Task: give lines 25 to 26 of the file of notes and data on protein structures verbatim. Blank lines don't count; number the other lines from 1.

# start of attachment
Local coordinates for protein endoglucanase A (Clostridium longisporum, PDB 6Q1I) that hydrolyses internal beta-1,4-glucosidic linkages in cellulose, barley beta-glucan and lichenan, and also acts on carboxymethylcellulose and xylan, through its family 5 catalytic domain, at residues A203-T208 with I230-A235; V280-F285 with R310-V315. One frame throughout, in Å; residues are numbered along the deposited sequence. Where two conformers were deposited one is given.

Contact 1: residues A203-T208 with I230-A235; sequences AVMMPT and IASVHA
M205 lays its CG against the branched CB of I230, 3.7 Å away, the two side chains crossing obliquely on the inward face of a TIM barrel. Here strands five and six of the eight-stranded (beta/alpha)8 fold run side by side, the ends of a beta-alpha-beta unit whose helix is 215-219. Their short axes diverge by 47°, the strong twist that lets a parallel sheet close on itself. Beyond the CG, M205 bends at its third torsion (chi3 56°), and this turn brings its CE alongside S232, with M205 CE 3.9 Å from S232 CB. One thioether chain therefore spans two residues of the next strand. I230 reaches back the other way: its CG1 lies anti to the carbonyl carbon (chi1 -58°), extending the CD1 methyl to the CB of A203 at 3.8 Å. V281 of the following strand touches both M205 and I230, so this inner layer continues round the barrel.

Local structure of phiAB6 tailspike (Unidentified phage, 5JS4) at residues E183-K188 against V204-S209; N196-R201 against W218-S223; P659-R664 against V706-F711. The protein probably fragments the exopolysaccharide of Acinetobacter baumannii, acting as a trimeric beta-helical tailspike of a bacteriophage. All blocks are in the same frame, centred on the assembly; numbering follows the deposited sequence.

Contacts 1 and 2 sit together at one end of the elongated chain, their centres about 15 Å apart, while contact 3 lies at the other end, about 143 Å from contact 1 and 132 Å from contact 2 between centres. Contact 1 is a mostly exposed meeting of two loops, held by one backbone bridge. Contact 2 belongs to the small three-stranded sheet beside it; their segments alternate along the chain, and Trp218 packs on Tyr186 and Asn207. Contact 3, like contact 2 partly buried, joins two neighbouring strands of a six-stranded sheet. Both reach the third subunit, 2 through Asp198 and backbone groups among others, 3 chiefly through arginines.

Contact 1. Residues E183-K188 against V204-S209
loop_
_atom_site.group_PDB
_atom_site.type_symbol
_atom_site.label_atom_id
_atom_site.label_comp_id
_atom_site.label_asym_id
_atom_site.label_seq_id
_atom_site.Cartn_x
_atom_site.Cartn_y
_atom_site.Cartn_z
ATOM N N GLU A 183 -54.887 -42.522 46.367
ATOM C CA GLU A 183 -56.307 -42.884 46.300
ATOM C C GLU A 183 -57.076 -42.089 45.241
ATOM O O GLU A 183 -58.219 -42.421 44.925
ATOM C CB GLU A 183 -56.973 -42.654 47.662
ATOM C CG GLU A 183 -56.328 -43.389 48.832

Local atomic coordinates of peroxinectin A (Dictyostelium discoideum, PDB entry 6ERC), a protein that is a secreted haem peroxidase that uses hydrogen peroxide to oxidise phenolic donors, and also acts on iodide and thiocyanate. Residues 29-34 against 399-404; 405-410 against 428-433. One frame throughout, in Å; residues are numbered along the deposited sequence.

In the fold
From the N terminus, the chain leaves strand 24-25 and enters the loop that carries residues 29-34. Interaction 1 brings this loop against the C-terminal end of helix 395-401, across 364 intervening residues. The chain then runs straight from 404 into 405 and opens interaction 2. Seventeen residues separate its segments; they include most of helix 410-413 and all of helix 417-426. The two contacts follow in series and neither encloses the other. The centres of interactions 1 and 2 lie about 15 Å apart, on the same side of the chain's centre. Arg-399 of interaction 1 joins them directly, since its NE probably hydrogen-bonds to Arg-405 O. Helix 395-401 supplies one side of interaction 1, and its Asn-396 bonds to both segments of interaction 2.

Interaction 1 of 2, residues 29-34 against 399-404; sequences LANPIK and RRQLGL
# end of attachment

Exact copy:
From the N terminus, the chain leaves strand 24-25 and enters the loop that carries residues 29-34. Interaction 1 brings this loop against the C-terminal end of helix 395-401, across 364 intervening residues. The chain then runs straight from 404 into 405 and opens interaction 2. Seventeen residues separate its segments; they include most of helix 410-413 and all of helix 417-426. The two contacts follow in series and neither encloses the other. The centres of interactions 1 and 2 lie about 15 Å apart, on the same side of the chain's centre. Arg-399 of interaction 1 joins them directly, since its NE probably hydrogen-bonds to Arg-405 O. Helix 395-401 supplies one side of interaction 1, and its Asn-396 bonds to both segments of interaction 2.

Interaction 1 of 2, residues 29-34 against 399-404; sequences LANPIK and RRQLGL